Ian Hamilton

Ian Hamilton contributed many exact, funny and unsparing pieces on poetry, on novels – and on football – to the LRB. He died in 2001.

Two Poems

Ian Hamilton, 14 January 2002

Pretending not to Sleep

The waiting rooms are full of ‘characters’ Pretending not to sleep. Your eyes are open But you’re far away At home, am Rhein, with mother and the cats. Your hair grazes my wrist. My cold hand surprises you.

The porters yawn against the slot-machines And watch contentedly; they know I’ve lost. The last train is simmering outside, and overhead...

When Allen Tate died in 1979, Simon and Schuster speedily commissioned a biography, to be written, they announced, by Ned O’Gorman, a poet of some reputation and a friend of two of Tate’s three wives. O’Gorman, it would seem, got going in the usual way, writing to all the obvious Tate contacts and attempting to interview key intimates. He also trawled through at least some...

Two Poems

Ian Hamilton, 19 April 2001

Family Album In this one you look miles away And I’m wearing a tolerant half-smile That seems to say I’ve fixed things rather well. What things?

The turreted edifice behind us I don’t recognise at all. Nor can I place These avenues of trees, abundant But municipal, well-kept.

It’s evidently summertime, and getting late, A little before supper-bell, I’d guess, Or...

Tough Guy: Keith Douglas

Ian Hamilton, 8 February 2001

Keith Douglas was 24 when he was killed in action, in 1944, and although quite a few of his poems had by then appeared in anthologies and magazines, he was not generally thought of as a significant ‘war poet’. But then, who was? ‘Where are the war poets?’ was a familiar journalistic cry from 1939 to 1945, and few answers were forthcoming. There were two main poetic...

Do you have a friend who keeps a diary, a journal intime? If so, you’d better watch your mouth – indeed, watch everything about yourself, the way you dress, the way you eat, and what you eat, how much you drink, who pays the bill, and so on. Be careful, but be careful not to seem too careful:

Dec. 14: Lunch with IH. Shifty fucker, absurdly self-conscious. Ate next to nothing and...

Enisled: Matthew Arnold

John Sutherland, 19 March 1998

The last few decades have been good for Matthew Arnold. In 1977, R.H. Super completed the 11-volume Complete Prose Works, a venture that seemed quixotic (‘all those school reports!’)...

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Main Man

Michael Hofmann, 7 July 1994

When you get onto the big wheel of writing (or the little wheels within wheels of poetry), it seems clear to me that the people you look to and feel an affinity for are not – to begin with,...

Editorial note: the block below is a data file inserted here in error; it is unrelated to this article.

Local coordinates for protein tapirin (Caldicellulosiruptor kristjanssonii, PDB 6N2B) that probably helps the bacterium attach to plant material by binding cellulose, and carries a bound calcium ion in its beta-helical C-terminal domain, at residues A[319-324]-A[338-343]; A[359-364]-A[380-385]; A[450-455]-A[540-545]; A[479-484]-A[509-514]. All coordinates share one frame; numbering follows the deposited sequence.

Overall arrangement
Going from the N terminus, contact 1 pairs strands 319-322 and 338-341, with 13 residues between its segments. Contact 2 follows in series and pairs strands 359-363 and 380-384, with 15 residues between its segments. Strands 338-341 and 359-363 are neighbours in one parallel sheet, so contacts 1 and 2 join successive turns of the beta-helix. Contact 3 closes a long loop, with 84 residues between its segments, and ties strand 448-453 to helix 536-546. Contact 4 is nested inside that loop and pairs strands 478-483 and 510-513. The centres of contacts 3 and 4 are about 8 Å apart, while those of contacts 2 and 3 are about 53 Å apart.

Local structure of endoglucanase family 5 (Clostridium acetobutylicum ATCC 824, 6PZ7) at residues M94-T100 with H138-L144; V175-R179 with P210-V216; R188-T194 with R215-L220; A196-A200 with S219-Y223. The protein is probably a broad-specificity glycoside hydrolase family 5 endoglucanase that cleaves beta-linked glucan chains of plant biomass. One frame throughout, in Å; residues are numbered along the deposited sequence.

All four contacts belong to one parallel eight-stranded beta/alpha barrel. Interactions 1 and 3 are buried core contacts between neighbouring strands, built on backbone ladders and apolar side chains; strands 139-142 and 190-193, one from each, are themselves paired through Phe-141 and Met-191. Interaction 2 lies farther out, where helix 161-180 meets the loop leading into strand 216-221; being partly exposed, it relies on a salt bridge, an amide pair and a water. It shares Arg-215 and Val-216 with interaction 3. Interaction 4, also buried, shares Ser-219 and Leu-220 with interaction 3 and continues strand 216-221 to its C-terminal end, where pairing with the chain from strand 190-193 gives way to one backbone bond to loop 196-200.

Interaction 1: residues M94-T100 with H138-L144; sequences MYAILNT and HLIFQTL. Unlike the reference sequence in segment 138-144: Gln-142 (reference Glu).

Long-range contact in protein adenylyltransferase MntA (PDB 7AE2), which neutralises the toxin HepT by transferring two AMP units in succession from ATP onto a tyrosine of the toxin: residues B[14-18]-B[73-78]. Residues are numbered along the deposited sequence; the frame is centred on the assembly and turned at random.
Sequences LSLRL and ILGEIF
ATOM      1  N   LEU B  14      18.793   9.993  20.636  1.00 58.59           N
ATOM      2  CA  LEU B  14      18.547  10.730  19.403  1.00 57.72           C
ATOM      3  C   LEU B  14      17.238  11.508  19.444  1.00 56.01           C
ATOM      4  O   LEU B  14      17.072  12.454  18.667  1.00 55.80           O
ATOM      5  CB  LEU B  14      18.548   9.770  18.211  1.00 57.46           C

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The Three Acts of Criticism

Helen Vendler, 26 May 1994

This handy compilation (to which I myself contributed a couple of notices) covers, according to the jacket copy, ‘some 1500’ poets and ‘charts the shift from...

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After-Lives

John Sutherland, 5 November 1992

A man of many literary parts, Ian Hamilton came to biography late and triumphantly with his life of the dead but still warm Robert Lowell. Riding high, he went on to attempt an unauthorised life...

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Bonded by the bottle

Michael Wood, 14 June 1990

The writer, grizzled, sun-tanned, wearing only desert boots, shorts and sunglasses, sits outdoors in a wicker chair, checking a page in his typewriter. The picture appears on the covers both of...

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My Wife

Jonathan Coe, 21 December 1989

Bloomsbury have again brought out their hefty collection of contemporary writing just in time for Christmas, and indeed the enterprise is suffused with a sort of Christmas spirit. This...

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The Salinger Affair

Julian Barnes, 27 October 1988

Listen to Jeffrey Robinson, American biographer of figures such as Sheikh Yamani, describing how he goes to work: What I usually do is get two or three months’ research under my belt...

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Every three years

Blake Morrison, 3 March 1988

Now that poetry has been brought into the marketplace, and publishers have discovered how to make a modest profit from it, and now that publication outlets can be found in any good-sized store,...

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With more than eight hundred high-grade items to choose from, London Reviews gets the number down to just 28. But already it is the third such selection from the London Review of Books. Is three...

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Some Names for Robert Lowell

Karl Miller, 19 May 1983

Robert Lowell is not difficult to represent as the mad poet and justified sinner of the Romantic heritage. He is the dual personality who breaks the rules, kicks over the traces: he did this in...

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